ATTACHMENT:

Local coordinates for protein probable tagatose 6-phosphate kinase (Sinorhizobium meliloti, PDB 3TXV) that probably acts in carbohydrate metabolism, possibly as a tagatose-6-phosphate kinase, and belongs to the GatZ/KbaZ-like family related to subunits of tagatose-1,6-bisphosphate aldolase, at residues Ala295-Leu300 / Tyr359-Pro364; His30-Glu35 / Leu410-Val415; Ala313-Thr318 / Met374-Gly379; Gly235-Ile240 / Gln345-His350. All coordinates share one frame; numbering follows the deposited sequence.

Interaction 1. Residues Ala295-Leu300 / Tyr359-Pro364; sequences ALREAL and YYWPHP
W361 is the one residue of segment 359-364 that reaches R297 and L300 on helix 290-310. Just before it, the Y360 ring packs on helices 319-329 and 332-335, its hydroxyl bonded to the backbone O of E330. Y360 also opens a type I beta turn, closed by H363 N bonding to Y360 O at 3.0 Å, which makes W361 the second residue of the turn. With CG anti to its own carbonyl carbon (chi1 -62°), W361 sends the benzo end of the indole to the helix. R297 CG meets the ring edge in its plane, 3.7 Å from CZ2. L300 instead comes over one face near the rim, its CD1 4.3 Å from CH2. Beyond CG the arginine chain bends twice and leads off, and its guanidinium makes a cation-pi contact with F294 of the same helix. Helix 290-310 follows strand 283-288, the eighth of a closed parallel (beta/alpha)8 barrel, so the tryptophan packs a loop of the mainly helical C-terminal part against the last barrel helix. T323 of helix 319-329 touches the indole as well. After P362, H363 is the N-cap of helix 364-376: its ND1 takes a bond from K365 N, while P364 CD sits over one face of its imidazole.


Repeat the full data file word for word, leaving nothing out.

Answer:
Local coordinates for protein probable tagatose 6-phosphate kinase (Sinorhizobium meliloti, PDB 3TXV) that probably acts in carbohydrate metabolism, possibly as a tagatose-6-phosphate kinase, and belongs to the GatZ/KbaZ-like family related to subunits of tagatose-1,6-bisphosphate aldolase, at residues Ala295-Leu300 / Tyr359-Pro364; His30-Glu35 / Leu410-Val415; Ala313-Thr318 / Met374-Gly379; Gly235-Ile240 / Gln345-His350. All coordinates share one frame; numbering follows the deposited sequence.

Interaction 1. Residues Ala295-Leu300 / Tyr359-Pro364; sequences ALREAL and YYWPHP
W361 is the one residue of segment 359-364 that reaches R297 and L300 on helix 290-310. Just before it, the Y360 ring packs on helices 319-329 and 332-335, its hydroxyl bonded to the backbone O of E330. Y360 also opens a type I beta turn, closed by H363 N bonding to Y360 O at 3.0 Å, which makes W361 the second residue of the turn. With CG anti to its own carbonyl carbon (chi1 -62°), W361 sends the benzo end of the indole to the helix. R297 CG meets the ring edge in its plane, 3.7 Å from CZ2. L300 instead comes over one face near the rim, its CD1 4.3 Å from CH2. Beyond CG the arginine chain bends twice and leads off, and its guanidinium makes a cation-pi contact with F294 of the same helix. Helix 290-310 follows strand 283-288, the eighth of a closed parallel (beta/alpha)8 barrel, so the tryptophan packs a loop of the mainly helical C-terminal part against the last barrel helix. T323 of helix 319-329 touches the indole as well. After P362, H363 is the N-cap of helix 364-376: its ND1 takes a bond from K365 N, while P364 CD sits over one face of its imidazole.